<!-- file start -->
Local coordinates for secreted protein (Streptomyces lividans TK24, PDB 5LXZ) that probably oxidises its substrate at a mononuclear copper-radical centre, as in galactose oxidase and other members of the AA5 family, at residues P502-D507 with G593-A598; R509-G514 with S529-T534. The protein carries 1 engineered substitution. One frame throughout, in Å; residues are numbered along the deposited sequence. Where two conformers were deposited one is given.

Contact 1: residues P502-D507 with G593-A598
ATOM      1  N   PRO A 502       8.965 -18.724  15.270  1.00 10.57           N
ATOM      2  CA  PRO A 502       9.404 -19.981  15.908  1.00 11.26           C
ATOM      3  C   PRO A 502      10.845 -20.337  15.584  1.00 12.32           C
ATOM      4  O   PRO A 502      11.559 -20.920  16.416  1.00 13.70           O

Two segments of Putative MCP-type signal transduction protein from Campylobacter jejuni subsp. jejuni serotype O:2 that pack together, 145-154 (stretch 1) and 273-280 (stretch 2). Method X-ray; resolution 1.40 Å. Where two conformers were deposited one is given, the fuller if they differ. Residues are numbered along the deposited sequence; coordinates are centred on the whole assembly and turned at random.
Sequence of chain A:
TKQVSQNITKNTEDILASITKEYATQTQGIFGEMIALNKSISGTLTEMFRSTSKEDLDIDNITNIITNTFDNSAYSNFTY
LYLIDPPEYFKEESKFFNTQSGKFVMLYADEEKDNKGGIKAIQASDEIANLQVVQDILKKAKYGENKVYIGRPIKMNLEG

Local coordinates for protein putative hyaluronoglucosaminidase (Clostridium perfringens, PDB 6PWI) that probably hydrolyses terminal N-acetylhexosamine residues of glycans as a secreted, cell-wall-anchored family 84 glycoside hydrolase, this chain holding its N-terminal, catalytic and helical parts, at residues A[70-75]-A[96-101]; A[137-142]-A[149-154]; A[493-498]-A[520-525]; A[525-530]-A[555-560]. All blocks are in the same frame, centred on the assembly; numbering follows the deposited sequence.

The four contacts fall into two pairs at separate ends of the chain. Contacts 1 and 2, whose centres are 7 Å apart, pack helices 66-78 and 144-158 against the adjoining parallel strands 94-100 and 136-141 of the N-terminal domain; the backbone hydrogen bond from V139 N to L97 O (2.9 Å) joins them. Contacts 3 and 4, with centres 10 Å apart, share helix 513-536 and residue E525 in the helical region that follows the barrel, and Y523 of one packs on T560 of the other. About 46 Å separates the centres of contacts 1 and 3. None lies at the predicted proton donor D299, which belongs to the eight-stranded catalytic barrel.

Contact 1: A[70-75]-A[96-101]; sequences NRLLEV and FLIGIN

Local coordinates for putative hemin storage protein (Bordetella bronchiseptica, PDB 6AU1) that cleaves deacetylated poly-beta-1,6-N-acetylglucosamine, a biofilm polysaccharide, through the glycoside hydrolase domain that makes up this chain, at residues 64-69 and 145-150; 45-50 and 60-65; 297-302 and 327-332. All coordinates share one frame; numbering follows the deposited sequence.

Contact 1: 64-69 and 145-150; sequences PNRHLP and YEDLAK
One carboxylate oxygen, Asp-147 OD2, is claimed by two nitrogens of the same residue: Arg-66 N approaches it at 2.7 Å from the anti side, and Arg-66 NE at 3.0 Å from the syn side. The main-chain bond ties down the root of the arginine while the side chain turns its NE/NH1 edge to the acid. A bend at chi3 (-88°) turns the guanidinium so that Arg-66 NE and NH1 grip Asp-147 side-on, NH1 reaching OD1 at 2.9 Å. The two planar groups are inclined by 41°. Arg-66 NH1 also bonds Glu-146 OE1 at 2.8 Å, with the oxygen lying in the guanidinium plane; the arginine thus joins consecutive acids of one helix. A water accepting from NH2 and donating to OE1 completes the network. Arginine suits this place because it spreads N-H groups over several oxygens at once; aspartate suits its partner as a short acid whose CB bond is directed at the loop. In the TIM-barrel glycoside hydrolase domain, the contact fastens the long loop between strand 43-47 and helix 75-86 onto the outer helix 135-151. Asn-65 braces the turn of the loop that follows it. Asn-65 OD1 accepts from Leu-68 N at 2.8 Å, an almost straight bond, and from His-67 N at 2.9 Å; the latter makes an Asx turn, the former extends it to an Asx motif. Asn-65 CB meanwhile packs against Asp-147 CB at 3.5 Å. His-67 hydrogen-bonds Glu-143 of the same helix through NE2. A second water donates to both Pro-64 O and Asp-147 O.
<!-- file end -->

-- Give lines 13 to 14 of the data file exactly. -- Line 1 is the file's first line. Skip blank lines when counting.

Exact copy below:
Contact 1: A[70-75]-A[96-101]; sequences NRLLEV and FLIGIN

Local coordinates for putative hemin storage protein (Bordetella bronchiseptica, PDB 6AU1) that cleaves deacetylated poly-beta-1,6-N-acetylglucosamine, a biofilm polysaccharide, through the glycoside hydrolase domain that makes up this chain, at residues 64-69 and 145-150; 45-50 and 60-65; 297-302 and 327-332. All coordinates share one frame; numbering follows the deposited sequence.